Financial Times noted today that while “the hedge fund industry continues to suffer outflows,” a report issued this week by Bank of New York Mellon and researcher Casey Quirk predicted that withdrawals (investors have redeemed nearly $103bn in the first quarter) will be reversed and hedge fund assets will reach $2,600bn by the end of 2013, nearly twice the estimates for global fund assets under management at the end of last year.  Additionally, as prop desks shrink and cutbacks continue at investment banks, the talent pool for hedge funds is vastly expanding.  For example, John Bates, former Head of Credit Research Africa at Renaissance Capital, recently joined Silk Invest Ltd as Head of Fixed income. Prior to Renaissance, Bates was a senior Emerging Market Credit Analyst at ABN Amro in London.  According to Dr. Heinz Hockmann, Chairman of Silk Invest, “John is yet another high level hire that is in line with our policy of recruiting the best skill set in African and Arab markets.”

China, India and Brazil are emerging markets investment priorities for private equity firms now poised to capitalize on lower valuations, according to a survey conducted by the Emerging Markets Private Equity Association (EMPEA) and Coller Capital.

“Emerging market private equity funds may benefit from very ripe conditions going forward: asset valuations are finally becoming more reasonable, and there is also a strong appetite for private equity capital because companies have fewer financing options,” said Sarah Alexander, president of EMPEA.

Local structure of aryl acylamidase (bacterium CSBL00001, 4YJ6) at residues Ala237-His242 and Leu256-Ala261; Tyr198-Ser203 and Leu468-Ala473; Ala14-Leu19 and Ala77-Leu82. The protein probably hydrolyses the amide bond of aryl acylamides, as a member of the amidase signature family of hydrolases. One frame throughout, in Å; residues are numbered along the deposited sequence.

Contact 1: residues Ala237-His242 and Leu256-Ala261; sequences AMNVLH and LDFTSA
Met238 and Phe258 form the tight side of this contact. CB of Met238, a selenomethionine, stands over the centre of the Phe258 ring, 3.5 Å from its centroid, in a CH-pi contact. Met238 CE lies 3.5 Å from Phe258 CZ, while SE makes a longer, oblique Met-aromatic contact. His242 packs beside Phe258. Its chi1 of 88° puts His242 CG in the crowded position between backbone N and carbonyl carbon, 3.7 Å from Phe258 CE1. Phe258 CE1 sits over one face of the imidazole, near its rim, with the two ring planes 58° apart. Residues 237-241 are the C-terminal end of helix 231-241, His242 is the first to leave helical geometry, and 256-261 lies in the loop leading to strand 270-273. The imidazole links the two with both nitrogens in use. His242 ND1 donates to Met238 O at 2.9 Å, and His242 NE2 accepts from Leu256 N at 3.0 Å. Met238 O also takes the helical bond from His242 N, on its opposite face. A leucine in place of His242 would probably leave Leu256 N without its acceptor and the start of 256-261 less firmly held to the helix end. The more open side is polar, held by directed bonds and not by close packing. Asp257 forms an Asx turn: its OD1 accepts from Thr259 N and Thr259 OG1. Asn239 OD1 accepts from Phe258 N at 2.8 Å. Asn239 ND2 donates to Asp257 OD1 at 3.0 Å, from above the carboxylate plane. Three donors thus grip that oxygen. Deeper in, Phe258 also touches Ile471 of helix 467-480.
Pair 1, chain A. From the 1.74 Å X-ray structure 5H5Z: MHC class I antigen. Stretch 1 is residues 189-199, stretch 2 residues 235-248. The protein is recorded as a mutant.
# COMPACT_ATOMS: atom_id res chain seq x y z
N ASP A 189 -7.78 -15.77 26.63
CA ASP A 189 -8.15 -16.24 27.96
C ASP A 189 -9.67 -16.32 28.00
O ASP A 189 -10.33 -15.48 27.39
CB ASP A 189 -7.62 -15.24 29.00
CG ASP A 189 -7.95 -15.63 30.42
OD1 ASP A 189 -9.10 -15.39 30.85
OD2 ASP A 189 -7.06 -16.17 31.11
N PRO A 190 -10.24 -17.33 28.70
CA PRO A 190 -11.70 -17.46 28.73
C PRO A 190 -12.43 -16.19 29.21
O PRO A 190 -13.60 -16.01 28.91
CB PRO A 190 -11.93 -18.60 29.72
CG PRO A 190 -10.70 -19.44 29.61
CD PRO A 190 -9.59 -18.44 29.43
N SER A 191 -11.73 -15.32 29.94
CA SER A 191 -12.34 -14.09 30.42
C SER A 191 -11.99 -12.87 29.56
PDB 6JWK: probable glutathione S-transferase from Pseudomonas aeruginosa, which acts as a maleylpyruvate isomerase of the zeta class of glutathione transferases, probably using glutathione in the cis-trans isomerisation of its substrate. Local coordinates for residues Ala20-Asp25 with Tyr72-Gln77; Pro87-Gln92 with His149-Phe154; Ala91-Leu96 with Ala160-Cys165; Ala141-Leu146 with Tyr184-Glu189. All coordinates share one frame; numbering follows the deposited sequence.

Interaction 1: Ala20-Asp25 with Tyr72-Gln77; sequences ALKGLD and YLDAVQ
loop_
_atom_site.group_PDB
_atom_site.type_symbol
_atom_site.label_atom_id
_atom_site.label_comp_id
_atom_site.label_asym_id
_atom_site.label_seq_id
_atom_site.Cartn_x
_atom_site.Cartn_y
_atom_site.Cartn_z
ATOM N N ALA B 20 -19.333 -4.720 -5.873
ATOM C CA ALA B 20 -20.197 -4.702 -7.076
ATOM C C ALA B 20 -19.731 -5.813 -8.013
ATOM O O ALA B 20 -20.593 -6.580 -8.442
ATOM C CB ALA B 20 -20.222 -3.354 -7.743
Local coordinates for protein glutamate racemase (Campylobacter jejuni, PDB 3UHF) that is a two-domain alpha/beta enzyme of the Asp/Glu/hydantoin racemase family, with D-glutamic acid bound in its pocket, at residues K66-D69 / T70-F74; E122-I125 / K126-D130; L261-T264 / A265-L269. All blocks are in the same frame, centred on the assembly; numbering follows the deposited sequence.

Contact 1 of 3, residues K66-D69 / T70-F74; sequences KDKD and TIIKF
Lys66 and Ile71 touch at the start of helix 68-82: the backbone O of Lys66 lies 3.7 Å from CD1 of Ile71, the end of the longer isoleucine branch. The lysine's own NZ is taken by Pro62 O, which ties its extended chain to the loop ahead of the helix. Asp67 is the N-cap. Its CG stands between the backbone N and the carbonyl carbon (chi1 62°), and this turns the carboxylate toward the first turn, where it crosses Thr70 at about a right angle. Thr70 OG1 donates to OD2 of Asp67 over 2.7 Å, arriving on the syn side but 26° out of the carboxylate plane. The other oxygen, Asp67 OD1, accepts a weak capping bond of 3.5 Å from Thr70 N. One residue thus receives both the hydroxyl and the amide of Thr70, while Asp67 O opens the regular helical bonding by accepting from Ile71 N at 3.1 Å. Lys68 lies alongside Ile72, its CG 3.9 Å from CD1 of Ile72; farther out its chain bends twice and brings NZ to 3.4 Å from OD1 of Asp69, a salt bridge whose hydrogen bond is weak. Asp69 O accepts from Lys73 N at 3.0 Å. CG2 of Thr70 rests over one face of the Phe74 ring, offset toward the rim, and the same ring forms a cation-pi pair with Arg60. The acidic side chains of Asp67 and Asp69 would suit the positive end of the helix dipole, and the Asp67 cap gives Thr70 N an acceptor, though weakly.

Half of LPs surveyed already in emerging markets will commit additional funds to their investments—and, possibly, others—over the next 24 months.  But certain emerging markets were not dubbed as hot as others; Russia, Central and Eastern Europe and Africa are believed to have an increase in risk recently, the study noted.

That said, Emerging Capital Partners just paid $47.7 million for a minority stake in African insurance group, La Nouvelle Societe Interafricaine d’Assurance Participations SA, or NSIA. The capital will provide NSIA with resources for organic growth and acquisitions as well as the equity strengthening of the company’s banking affiliate, Banque Internationale d’Afrique Occidentale, or BIAO, which was bought in 2006. The company has operations in Benin, Cameroon, Congo, Ivory Coast, Gabon, Guinea Bissau, Senegal and Togo.

JGW